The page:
• Regular exercise will go a long way to maintaining mobility and independence. Consistency is more important than intensity or length of workout. Work toward increasing large muscle movement, but recognize that even small movements on a regular basis will help your loved one to maintain and improve overall muscle tone, allowing her to do more on her own.
  • Allowing your loved one to make her own choices as much as possible will give her a sense of control and autonomy. Encourage her to choose bed time, clothing, hobbies, reading, entertainment, and activities. 
These simple choices and responsibilities can make a huge difference in the life of an aging loved one. They can help fend off the sense of helpless and depression that can so easily creep in.



Tips For Avoiding Caregiver Burnout

Posted in Elder Care at 3:00 pm by admin


Caregiving is an incredibly noble pursuit. It’s also one of the most intensive, exhausting jobs a person will undertake. Because of changes in home and family dynamics, added financial concerns, and a lack of support, caregivers often experience heightened stress and exhaustion. When unchecked, high stress levels and sleep deprivation can lead to burnout and health problems. Burn out prevents you from safely and effectively caring for your loved one.
Signs of caregiver burnout:
Feelings of isolation
Uncontrollable crying
Panic attacks
Fear or Paranoia
Deteriorating health
Increased frustration
The good news? Caregiver burnout is avoidable. The following tips will help you maintain good health and a positive outlook, making the caregiving experience positive for you and your loved one.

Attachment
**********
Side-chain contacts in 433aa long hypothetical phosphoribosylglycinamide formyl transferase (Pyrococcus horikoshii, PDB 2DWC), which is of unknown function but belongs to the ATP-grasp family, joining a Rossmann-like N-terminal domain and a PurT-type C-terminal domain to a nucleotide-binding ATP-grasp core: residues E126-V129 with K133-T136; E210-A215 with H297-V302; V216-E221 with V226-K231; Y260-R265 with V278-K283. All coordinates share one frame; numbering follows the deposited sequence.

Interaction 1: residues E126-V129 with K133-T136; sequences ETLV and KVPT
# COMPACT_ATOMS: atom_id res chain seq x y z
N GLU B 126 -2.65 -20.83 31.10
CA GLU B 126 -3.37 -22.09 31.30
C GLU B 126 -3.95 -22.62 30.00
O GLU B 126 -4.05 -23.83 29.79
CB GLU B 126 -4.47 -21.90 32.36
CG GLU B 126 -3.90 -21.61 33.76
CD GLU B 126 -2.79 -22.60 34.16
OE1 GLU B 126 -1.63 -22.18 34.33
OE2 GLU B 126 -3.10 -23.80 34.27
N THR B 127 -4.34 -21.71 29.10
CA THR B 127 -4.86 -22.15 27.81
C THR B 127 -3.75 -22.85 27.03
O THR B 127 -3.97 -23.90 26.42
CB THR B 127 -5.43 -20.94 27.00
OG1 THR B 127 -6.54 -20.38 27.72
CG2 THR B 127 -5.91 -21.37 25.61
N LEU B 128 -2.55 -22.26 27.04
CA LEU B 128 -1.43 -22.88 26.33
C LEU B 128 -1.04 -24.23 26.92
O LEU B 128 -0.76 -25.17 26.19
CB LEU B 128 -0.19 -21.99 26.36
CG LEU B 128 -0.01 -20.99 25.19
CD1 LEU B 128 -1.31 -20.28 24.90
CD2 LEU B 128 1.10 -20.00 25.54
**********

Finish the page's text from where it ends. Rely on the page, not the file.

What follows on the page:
Tips for avoiding Caregiver burnout:
  • Eat properly, sleep adequately, and exercise regularly. These three are foundational to improve and maintain your mental, emotional, and physical health.
  • Schedule time for the things you enjoy. Participating in hobbies, social events, and other enjoyable activities are great stress relievers and are essential to keep you mentally and emotionally recharged.
  • Learn as much as possible about your loved one’s condition or disease. Being familiar with symptoms, treatments, and language associated with his illness will help you feel more comfortable and confident in properly caring for and advocating for him.
  • Ask for help from family and friends. Even those who may not feel comfortable taking your loved one out or coming in to sit with him for an hour, would be glad to bring a meal or help with house cleaning. And when people ask to help, accept it! If no one is available, take advantage of a local Adult Day Care Service, and relax knowing he is being tended by knowledgeable caregivers.